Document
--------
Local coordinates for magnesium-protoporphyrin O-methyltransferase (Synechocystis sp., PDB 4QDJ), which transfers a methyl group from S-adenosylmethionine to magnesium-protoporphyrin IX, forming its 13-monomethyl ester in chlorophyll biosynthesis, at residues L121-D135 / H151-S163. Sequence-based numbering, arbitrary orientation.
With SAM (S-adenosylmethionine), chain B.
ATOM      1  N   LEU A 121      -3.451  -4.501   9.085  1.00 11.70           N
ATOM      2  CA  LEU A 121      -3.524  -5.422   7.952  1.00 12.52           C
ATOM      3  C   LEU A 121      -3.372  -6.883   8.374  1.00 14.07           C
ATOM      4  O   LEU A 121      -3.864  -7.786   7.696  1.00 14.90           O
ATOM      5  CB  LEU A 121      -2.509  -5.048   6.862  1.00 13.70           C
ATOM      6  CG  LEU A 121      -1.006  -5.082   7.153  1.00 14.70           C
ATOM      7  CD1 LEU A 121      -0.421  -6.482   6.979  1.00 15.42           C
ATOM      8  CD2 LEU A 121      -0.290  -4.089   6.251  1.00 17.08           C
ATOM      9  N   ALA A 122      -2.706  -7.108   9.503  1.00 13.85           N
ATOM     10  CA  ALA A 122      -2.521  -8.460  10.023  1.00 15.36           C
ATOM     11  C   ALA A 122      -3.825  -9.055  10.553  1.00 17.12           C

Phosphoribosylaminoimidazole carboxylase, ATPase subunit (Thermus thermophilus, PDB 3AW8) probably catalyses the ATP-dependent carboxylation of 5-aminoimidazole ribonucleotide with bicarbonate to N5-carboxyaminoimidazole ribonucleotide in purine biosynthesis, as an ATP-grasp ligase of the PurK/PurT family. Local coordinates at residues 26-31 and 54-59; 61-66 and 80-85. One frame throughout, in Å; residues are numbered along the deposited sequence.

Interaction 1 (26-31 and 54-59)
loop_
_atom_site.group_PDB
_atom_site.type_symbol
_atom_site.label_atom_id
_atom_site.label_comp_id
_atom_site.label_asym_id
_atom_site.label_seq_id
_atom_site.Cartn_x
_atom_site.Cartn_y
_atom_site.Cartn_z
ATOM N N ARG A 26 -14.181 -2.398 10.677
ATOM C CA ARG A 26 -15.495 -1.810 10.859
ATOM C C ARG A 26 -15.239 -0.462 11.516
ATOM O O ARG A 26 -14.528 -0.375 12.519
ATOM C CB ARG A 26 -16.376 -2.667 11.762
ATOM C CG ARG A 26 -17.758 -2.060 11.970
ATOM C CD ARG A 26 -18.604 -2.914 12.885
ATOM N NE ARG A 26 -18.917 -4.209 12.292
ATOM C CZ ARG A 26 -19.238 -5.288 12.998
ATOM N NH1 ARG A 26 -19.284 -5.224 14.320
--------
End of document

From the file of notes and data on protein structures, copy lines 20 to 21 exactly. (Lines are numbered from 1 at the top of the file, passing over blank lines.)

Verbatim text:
_atom_site.label_comp_id
_atom_site.label_asym_id